Raploch was one of 6 areas to be granted Urban Regeneration Pathfinder status by the Scottish Executive (now Scottish Government). The aim was to transform Raploch into a "21st century town". Over 10 years this was to include the creation of 900 homes, and 225 training and job opportunities. The project was carried outwith sustainable development and TR&T ingrained throughout. It has been widely recognised as a success on all fronts and helped demonstrate the effectiveness of sustainable procurement in Scotland.
Gartcosh Scottish Crime Campus – Sustainable Procurement
A £65 million construction project including targets for environmental and community benefits. This was achieved through effective stakeholder engagement, working closely with the policy team at Scottish Procurement, North Lanarkshire Council and the contractors involved. It yielded results of 9 apprentices, 2 displaced apprentices, 15 new employees, 3 work experience placements, 65% of contract value awarded to Scottish SMEs plus more. The project also achieved BREEAM very good status and significant reduction in carbon footprint and landfill waste.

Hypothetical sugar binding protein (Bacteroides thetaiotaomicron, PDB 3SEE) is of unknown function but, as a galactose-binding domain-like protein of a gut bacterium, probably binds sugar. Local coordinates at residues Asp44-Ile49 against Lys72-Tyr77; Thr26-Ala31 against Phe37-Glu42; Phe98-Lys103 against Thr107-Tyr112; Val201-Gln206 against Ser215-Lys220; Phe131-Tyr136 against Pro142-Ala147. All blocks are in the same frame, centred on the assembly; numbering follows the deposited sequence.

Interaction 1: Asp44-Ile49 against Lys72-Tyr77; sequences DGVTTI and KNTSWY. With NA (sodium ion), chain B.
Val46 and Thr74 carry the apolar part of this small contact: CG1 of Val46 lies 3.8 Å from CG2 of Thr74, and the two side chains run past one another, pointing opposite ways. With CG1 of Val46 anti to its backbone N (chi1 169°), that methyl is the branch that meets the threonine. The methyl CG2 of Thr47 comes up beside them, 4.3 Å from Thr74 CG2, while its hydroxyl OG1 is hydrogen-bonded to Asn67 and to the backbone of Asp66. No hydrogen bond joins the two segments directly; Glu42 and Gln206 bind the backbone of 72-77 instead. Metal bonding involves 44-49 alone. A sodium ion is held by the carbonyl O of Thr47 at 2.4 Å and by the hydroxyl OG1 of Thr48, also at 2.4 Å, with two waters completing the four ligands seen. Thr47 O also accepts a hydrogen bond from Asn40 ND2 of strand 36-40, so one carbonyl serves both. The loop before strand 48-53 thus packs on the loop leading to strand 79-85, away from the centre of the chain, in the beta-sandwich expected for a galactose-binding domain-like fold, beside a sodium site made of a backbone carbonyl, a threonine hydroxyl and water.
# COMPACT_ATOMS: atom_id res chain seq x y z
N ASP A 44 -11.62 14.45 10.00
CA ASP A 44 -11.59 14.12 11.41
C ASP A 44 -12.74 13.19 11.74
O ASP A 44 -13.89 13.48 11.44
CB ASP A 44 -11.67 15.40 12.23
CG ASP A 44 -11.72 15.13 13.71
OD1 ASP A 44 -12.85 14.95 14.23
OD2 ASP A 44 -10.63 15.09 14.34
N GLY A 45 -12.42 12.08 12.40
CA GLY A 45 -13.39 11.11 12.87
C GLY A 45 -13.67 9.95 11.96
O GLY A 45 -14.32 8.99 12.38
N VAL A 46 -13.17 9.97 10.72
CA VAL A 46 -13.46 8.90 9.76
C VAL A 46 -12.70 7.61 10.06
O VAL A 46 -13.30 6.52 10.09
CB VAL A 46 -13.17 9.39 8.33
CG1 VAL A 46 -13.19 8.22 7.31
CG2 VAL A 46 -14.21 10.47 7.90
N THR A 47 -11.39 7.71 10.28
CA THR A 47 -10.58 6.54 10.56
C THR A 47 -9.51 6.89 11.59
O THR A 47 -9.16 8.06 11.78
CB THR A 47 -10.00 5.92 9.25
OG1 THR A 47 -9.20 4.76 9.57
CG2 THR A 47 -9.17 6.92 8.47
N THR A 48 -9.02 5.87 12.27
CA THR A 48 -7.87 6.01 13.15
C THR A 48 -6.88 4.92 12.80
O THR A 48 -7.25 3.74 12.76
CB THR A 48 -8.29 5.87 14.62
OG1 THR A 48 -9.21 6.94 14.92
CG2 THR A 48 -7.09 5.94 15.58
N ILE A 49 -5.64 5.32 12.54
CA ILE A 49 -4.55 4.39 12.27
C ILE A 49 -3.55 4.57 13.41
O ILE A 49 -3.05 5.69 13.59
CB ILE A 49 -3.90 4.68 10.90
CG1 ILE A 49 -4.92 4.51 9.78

Shotts Prison Phase 2 development, Scottish Prison Service (SPS)
As part of the construction of the new prison, SPS specified the requirement for contractors to consider community benefits. They developed a pre-qualification questionnaire in conjunction with North Lanarkshire Council as part of their early engagement to assess the bidders experience of community benefits. This focused on TR&T, SME and third sector involvement. This early market engagement allowed the winning contractor to suggest the opportunities they would be able to create, leading to 33 apprenticeships, 150 weeks paid work experience and 16 employment opportunities.